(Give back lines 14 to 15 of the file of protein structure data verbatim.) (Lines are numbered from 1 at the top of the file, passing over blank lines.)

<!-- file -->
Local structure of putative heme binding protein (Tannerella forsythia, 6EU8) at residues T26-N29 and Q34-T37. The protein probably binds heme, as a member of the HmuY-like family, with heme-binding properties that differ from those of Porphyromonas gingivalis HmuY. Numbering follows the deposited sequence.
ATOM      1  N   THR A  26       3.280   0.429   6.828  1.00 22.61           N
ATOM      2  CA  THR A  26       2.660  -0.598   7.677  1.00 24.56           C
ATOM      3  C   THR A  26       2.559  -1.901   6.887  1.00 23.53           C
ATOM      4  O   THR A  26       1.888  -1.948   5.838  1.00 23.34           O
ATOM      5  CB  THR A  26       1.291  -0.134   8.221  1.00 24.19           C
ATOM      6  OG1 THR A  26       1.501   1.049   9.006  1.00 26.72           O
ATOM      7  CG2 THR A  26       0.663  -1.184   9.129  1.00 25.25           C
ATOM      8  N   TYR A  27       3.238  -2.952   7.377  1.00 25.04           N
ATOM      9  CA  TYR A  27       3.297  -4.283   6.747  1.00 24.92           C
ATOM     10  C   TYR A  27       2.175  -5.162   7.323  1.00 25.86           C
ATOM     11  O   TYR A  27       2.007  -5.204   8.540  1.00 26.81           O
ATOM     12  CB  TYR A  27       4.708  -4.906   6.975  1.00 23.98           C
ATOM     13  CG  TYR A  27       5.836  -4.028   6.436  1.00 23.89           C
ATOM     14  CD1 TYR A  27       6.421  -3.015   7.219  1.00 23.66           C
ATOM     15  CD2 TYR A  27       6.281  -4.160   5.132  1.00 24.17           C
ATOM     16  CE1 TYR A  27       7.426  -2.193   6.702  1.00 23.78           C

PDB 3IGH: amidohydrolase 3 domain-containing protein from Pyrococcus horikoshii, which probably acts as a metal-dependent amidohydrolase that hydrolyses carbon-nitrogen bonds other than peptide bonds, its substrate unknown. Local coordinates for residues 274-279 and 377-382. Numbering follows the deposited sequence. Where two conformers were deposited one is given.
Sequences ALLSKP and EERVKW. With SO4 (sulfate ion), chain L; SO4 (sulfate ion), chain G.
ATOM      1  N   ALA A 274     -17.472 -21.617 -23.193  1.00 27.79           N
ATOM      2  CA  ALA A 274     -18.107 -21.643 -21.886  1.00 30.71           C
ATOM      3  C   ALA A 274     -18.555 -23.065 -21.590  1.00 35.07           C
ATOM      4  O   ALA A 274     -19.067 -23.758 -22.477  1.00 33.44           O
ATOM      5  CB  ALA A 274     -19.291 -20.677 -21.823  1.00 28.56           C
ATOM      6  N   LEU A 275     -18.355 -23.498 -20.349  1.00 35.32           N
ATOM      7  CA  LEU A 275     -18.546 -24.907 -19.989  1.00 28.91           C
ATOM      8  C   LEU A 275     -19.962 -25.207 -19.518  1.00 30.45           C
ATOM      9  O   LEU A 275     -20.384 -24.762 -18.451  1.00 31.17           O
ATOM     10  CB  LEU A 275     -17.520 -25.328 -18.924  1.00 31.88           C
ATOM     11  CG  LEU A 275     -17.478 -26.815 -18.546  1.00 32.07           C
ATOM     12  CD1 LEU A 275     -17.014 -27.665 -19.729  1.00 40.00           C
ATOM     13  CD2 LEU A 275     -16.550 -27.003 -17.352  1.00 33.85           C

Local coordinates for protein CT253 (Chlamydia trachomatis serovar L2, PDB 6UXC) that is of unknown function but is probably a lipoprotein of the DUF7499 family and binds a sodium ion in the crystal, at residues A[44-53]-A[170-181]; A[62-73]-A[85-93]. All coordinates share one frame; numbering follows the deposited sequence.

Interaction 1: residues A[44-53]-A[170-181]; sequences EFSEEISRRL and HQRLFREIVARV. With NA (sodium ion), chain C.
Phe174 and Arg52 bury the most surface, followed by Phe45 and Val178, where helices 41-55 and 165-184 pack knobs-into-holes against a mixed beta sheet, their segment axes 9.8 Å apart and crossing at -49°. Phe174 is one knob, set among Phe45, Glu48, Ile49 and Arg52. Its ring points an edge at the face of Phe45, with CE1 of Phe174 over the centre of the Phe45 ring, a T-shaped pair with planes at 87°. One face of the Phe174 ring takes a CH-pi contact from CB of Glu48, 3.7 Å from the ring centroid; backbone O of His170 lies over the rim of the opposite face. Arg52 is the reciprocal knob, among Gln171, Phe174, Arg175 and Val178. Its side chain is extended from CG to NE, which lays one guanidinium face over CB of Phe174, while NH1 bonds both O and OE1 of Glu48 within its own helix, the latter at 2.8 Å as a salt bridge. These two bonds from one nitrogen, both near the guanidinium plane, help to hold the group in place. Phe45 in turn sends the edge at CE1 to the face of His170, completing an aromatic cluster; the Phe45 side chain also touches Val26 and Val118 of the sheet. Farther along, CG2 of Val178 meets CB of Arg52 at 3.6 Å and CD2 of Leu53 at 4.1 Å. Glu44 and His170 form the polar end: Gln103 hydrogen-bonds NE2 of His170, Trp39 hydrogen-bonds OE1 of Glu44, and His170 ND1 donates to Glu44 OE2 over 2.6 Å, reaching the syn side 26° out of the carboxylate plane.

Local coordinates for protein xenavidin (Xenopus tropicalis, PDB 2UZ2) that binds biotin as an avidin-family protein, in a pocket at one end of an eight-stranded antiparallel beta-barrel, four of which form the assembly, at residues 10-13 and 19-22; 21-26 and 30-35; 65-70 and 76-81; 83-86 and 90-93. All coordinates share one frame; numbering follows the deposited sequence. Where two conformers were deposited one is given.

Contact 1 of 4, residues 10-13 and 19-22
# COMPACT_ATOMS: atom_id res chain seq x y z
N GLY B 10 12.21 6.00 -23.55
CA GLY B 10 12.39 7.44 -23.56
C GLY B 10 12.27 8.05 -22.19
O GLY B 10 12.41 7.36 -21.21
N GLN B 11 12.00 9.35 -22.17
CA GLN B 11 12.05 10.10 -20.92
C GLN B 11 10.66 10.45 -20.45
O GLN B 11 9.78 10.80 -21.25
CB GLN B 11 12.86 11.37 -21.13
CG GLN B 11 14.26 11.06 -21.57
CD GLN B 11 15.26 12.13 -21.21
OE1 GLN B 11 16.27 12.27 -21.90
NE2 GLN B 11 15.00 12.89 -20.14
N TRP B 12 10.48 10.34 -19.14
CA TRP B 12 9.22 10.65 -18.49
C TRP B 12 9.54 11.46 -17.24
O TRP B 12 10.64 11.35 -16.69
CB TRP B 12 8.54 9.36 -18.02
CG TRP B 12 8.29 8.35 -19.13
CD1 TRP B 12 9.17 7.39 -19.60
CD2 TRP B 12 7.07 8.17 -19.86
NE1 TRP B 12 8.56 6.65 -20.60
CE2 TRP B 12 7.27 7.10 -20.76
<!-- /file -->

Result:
ATOM     13  CG  TYR A  27       5.836  -4.028   6.436  1.00 23.89           C
ATOM     14  CD1 TYR A  27       6.421  -3.015   7.219  1.00 23.66           C